I've been eyeing this recipe, featured on the cover of Tacos, since falling in love with El Agave's version. I love to escape to El Agave for lunch, typically on a one o'clock Friday (i.e., when I've had enough of the law for the week and am ready to start my weekend early). El Agave is known for its tequila collection and moles. For the longest time, I ordered enchiladas with mole verde, but lately I've been all over their Tacos al Pastor.
I've tried a few of the premium tequilas, which are so smooth and meant to be sipped like fine wine, but I prefer my tequila mixed in the bartender's very special Cadillac Margaritas.
With Tacos as our theme for this past week's Concert in the Park, it was the perfect opportunity to try the cover recipe of Tacos. In the process, I stumbled upon Gonzalez Northgate Market, a wonderful Mexican market about 10 minutes away, where I was able to find everything I needed, including three varieties of dried chiles, and fresh, warm, corn tortillas from the tortilleria. I bought blue corn for homemade chips and small 5 1/2 inch white corn for the tacos.
Tacos Al Pastor
Adapted from Mark Miller's Tacos
(Makes 24 tacos**)
**Note: This recipe makes approximately 12 cups of marinade, really enough to marinate pork for about 100 tacos. I strongly felt 3 cups was plenty to marinade the 4 pounds of pork cubes and just couldn't see wasting all that extra chile goodness. The pork would have been absolutely drowning in the marinade, which is then drained off before cooking. Therefore, I used 3 cups for the 4 lbs. of pork, and froze three containers, with 3 cups in each container, for future tacos. Don't try to reduce the other ingredients to make a smaller portion; the labor of this recipe is so worth having leftovers in the freezer.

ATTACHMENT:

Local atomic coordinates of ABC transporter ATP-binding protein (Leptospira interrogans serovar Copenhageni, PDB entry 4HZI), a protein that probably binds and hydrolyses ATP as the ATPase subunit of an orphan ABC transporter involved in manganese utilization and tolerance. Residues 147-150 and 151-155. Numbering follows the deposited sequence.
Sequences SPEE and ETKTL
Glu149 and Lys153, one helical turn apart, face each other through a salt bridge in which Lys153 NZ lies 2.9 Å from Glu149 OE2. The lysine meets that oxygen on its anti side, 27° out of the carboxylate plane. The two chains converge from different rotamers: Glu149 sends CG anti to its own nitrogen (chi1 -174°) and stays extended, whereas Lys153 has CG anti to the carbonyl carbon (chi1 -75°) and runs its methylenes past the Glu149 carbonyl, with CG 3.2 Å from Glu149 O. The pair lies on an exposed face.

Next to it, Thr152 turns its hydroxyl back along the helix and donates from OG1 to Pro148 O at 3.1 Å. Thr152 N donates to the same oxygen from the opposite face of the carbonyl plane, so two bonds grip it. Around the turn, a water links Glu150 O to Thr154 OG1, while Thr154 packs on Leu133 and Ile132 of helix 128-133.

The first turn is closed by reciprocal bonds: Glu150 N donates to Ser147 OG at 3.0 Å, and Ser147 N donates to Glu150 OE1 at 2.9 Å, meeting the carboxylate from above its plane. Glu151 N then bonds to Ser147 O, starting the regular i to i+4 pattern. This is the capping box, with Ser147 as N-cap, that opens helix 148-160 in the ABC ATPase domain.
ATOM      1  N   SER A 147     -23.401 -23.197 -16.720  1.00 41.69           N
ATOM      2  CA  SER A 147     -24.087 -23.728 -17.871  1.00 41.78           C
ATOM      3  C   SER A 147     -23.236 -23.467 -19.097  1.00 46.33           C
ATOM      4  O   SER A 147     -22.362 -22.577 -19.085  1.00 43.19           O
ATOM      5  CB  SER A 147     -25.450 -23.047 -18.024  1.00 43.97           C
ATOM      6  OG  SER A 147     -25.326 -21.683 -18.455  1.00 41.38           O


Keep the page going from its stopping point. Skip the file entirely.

40 dried guajillo chiles
20 dried ancho chiles
20 dried pasilla negro chiles
2 1/2 cups fresh orange juice
Grated zest of 1 orange
1/3 cup firmly packed brown sugar
9 cloves garlic
1 1/2 tablespoons cumin seed, toasted and ground
1 1/2 tablespoons dried Mexican oregano, toasted and ground
1 1/2 tablespoons kosher salt
1 tablespoon black pepper
1 1/2 tablespoons distilled vinegar
1 tablespoon fresh lime juice
6 ounces cola
8 ounces Mexican beer
4 pounds pork shoulder, cut into 1/2-inch cubes
3 tablespoons vegetable oil
24 (5 1/2 inch) soft white corn tortillas, for serving
***Stem, seed, and rehydrate the dried chiles. To rehydrate, I simply steamed the chiles for about 25 minutes. Drain and set aside, reserving the steaming liquid.
In a small saucepan, simmer the orange juice over medium-low heat until reduced by half; set aside. In the jar of a blender, puree the rehydrated chiles until smooth, adding some of the steaming water, to achieve a smooth consistency.
In a large bowl, add the reduced orange juice, pureed chiles, orange zest, brown sugar, garlic, cumin, oregano, salt, black pepper, vinegar, lime juice, cola, and beer and stir to mix well. Add 3 cups of the chile sauce to the pork, cover, and marinate in the refrigerator overnight. Again, I froze the remaining 9 cups of sauce for future use.
When ready to cook, remove the pork from the marinade and drain well (my chile marinade was fairly thick, so it didn't really "drain well.") If cooking the pork on the stove-top: In a large, heavy skillet, heat the oil over medium-high heat. Saute the pork pieces until meat is cooked through, about 7 minutes. Remove from heat and serve right away, or keep warm in the pan until ready to serve (I grilled the pork at the park, on the cast iron reversible griddle insert for our grill. The aroma of chiles drifted across the crowd, luring a few curious onlookers who always inquire if our food is for sale).
To serve, lay the tortillas side by side, open face and overlapping on a platter. Divide the filling equally between the tortillas and top with pineapple-habanero salsa. Grab, fold, and eat right away. Or build your own taco; lay a tortilla, open face, in one hand. Spoon on some filling, top with salsa, fold, and eat right away.